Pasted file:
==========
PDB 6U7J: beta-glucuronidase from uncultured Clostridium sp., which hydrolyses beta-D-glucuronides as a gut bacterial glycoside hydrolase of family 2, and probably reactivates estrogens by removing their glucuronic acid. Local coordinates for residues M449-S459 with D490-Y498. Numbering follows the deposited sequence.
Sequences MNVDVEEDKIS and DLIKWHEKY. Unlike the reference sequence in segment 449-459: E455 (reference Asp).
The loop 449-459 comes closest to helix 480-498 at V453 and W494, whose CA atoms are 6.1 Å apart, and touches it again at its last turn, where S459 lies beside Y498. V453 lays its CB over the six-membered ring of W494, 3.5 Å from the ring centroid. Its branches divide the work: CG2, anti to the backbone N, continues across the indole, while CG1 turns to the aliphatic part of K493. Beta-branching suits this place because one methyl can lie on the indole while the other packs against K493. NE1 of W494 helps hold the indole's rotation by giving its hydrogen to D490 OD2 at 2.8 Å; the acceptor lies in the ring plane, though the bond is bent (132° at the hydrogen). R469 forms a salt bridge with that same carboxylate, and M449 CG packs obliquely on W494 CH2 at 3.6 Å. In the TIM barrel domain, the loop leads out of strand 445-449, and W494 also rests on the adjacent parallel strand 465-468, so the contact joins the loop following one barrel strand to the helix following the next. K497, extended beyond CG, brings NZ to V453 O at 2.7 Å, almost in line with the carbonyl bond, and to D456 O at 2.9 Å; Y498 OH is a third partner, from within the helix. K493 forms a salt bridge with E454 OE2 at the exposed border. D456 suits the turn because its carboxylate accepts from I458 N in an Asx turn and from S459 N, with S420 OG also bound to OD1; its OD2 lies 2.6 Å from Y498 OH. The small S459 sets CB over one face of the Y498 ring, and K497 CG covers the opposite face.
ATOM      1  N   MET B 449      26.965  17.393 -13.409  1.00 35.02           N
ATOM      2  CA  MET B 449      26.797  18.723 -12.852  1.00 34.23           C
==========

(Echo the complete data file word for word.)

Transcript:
PDB 6U7J: beta-glucuronidase from uncultured Clostridium sp., which hydrolyses beta-D-glucuronides as a gut bacterial glycoside hydrolase of family 2, and probably reactivates estrogens by removing their glucuronic acid. Local coordinates for residues M449-S459 with D490-Y498. Numbering follows the deposited sequence.
Sequences MNVDVEEDKIS and DLIKWHEKY. Unlike the reference sequence in segment 449-459: E455 (reference Asp).
The loop 449-459 comes closest to helix 480-498 at V453 and W494, whose CA atoms are 6.1 Å apart, and touches it again at its last turn, where S459 lies beside Y498. V453 lays its CB over the six-membered ring of W494, 3.5 Å from the ring centroid. Its branches divide the work: CG2, anti to the backbone N, continues across the indole, while CG1 turns to the aliphatic part of K493. Beta-branching suits this place because one methyl can lie on the indole while the other packs against K493. NE1 of W494 helps hold the indole's rotation by giving its hydrogen to D490 OD2 at 2.8 Å; the acceptor lies in the ring plane, though the bond is bent (132° at the hydrogen). R469 forms a salt bridge with that same carboxylate, and M449 CG packs obliquely on W494 CH2 at 3.6 Å. In the TIM barrel domain, the loop leads out of strand 445-449, and W494 also rests on the adjacent parallel strand 465-468, so the contact joins the loop following one barrel strand to the helix following the next. K497, extended beyond CG, brings NZ to V453 O at 2.7 Å, almost in line with the carbonyl bond, and to D456 O at 2.9 Å; Y498 OH is a third partner, from within the helix. K493 forms a salt bridge with E454 OE2 at the exposed border. D456 suits the turn because its carboxylate accepts from I458 N in an Asx turn and from S459 N, with S420 OG also bound to OD1; its OD2 lies 2.6 Å from Y498 OH. The small S459 sets CB over one face of the Y498 ring, and K497 CG covers the opposite face.
ATOM      1  N   MET B 449      26.965  17.393 -13.409  1.00 35.02           N
ATOM      2  CA  MET B 449      26.797  18.723 -12.852  1.00 34.23           C